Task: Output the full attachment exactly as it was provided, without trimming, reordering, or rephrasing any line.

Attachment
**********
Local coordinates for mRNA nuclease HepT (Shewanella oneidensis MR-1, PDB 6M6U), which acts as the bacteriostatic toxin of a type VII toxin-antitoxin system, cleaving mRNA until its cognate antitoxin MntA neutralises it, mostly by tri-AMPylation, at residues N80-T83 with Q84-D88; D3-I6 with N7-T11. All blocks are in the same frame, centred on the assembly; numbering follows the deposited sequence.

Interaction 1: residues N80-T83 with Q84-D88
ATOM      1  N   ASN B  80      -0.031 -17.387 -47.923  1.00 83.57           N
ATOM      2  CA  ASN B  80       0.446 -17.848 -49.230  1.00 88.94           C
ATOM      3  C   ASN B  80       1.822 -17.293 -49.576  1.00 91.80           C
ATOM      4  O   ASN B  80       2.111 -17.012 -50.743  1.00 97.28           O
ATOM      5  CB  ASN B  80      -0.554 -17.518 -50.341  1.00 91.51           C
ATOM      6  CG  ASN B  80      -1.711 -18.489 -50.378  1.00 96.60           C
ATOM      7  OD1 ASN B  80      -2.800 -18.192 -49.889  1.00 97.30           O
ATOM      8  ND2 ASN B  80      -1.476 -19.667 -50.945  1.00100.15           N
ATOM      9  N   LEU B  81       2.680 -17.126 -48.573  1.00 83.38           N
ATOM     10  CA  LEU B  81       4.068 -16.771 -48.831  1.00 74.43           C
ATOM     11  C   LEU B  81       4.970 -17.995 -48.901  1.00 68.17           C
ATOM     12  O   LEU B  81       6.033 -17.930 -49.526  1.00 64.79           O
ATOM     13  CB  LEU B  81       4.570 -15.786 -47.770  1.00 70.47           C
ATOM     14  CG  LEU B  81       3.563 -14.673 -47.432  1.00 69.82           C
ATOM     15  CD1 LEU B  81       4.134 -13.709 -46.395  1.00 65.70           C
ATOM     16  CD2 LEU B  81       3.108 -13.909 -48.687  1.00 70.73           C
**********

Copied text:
Local coordinates for mRNA nuclease HepT (Shewanella oneidensis MR-1, PDB 6M6U), which acts as the bacteriostatic toxin of a type VII toxin-antitoxin system, cleaving mRNA until its cognate antitoxin MntA neutralises it, mostly by tri-AMPylation, at residues N80-T83 with Q84-D88; D3-I6 with N7-T11. All blocks are in the same frame, centred on the assembly; numbering follows the deposited sequence.

Interaction 1: residues N80-T83 with Q84-D88
ATOM      1  N   ASN B  80      -0.031 -17.387 -47.923  1.00 83.57           N
ATOM      2  CA  ASN B  80       0.446 -17.848 -49.230  1.00 88.94           C
ATOM      3  C   ASN B  80       1.822 -17.293 -49.576  1.00 91.80           C
ATOM      4  O   ASN B  80       2.111 -17.012 -50.743  1.00 97.28           O
ATOM      5  CB  ASN B  80      -0.554 -17.518 -50.341  1.00 91.51           C
ATOM      6  CG  ASN B  80      -1.711 -18.489 -50.378  1.00 96.60           C
ATOM      7  OD1 ASN B  80      -2.800 -18.192 -49.889  1.00 97.30           O
ATOM      8  ND2 ASN B  80      -1.476 -19.667 -50.945  1.00100.15           N
ATOM      9  N   LEU B  81       2.680 -17.126 -48.573  1.00 83.38           N
ATOM     10  CA  LEU B  81       4.068 -16.771 -48.831  1.00 74.43           C
ATOM     11  C   LEU B  81       4.970 -17.995 -48.901  1.00 68.17           C
ATOM     12  O   LEU B  81       6.033 -17.930 -49.526  1.00 64.79           O
ATOM     13  CB  LEU B  81       4.570 -15.786 -47.770  1.00 70.47           C
ATOM     14  CG  LEU B  81       3.563 -14.673 -47.432  1.00 69.82           C
ATOM     15  CD1 LEU B  81       4.134 -13.709 -46.395  1.00 65.70           C
ATOM     16  CD2 LEU B  81       3.108 -13.909 -48.687  1.00 70.73           C